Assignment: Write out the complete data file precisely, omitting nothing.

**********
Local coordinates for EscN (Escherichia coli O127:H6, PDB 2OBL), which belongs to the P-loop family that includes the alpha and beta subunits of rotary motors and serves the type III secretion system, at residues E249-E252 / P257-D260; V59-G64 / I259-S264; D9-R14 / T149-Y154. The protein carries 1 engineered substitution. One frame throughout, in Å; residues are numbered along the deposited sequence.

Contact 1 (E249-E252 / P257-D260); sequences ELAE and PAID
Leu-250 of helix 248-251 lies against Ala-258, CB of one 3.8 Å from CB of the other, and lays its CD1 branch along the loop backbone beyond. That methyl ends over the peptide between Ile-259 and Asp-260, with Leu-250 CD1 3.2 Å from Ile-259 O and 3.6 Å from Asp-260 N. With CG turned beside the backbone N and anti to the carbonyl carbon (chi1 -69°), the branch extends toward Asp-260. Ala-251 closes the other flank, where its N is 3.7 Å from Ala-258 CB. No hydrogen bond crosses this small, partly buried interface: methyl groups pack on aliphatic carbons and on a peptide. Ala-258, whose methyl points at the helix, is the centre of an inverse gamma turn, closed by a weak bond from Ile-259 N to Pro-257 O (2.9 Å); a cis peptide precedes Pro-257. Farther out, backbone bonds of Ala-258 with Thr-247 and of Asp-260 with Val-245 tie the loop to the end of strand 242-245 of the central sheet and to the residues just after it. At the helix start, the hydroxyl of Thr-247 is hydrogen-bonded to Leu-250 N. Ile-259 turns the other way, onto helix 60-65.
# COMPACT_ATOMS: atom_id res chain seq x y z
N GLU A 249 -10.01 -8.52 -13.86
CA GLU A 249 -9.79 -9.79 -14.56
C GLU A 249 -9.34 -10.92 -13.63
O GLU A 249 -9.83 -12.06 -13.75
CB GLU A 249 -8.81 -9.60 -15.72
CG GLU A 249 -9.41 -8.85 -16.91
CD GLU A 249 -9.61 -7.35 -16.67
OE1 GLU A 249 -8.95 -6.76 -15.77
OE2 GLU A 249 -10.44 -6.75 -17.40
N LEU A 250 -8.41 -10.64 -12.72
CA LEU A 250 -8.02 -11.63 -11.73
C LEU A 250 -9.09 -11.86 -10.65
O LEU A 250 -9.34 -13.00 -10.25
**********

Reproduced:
Local coordinates for EscN (Escherichia coli O127:H6, PDB 2OBL), which belongs to the P-loop family that includes the alpha and beta subunits of rotary motors and serves the type III secretion system, at residues E249-E252 / P257-D260; V59-G64 / I259-S264; D9-R14 / T149-Y154. The protein carries 1 engineered substitution. One frame throughout, in Å; residues are numbered along the deposited sequence.

Contact 1 (E249-E252 / P257-D260); sequences ELAE and PAID
Leu-250 of helix 248-251 lies against Ala-258, CB of one 3.8 Å from CB of the other, and lays its CD1 branch along the loop backbone beyond. That methyl ends over the peptide between Ile-259 and Asp-260, with Leu-250 CD1 3.2 Å from Ile-259 O and 3.6 Å from Asp-260 N. With CG turned beside the backbone N and anti to the carbonyl carbon (chi1 -69°), the branch extends toward Asp-260. Ala-251 closes the other flank, where its N is 3.7 Å from Ala-258 CB. No hydrogen bond crosses this small, partly buried interface: methyl groups pack on aliphatic carbons and on a peptide. Ala-258, whose methyl points at the helix, is the centre of an inverse gamma turn, closed by a weak bond from Ile-259 N to Pro-257 O (2.9 Å); a cis peptide precedes Pro-257. Farther out, backbone bonds of Ala-258 with Thr-247 and of Asp-260 with Val-245 tie the loop to the end of strand 242-245 of the central sheet and to the residues just after it. At the helix start, the hydroxyl of Thr-247 is hydrogen-bonded to Leu-250 N. Ile-259 turns the other way, onto helix 60-65.
# COMPACT_ATOMS: atom_id res chain seq x y z
N GLU A 249 -10.01 -8.52 -13.86
CA GLU A 249 -9.79 -9.79 -14.56
C GLU A 249 -9.34 -10.92 -13.63
O GLU A 249 -9.83 -12.06 -13.75
CB GLU A 249 -8.81 -9.60 -15.72
CG GLU A 249 -9.41 -8.85 -16.91
CD GLU A 249 -9.61 -7.35 -16.67
OE1 GLU A 249 -8.95 -6.76 -15.77
OE2 GLU A 249 -10.44 -6.75 -17.40
N LEU A 250 -8.41 -10.64 -12.72
CA LEU A 250 -8.02 -11.63 -11.73
C LEU A 250 -9.09 -11.86 -10.65
O LEU A 250 -9.34 -13.00 -10.25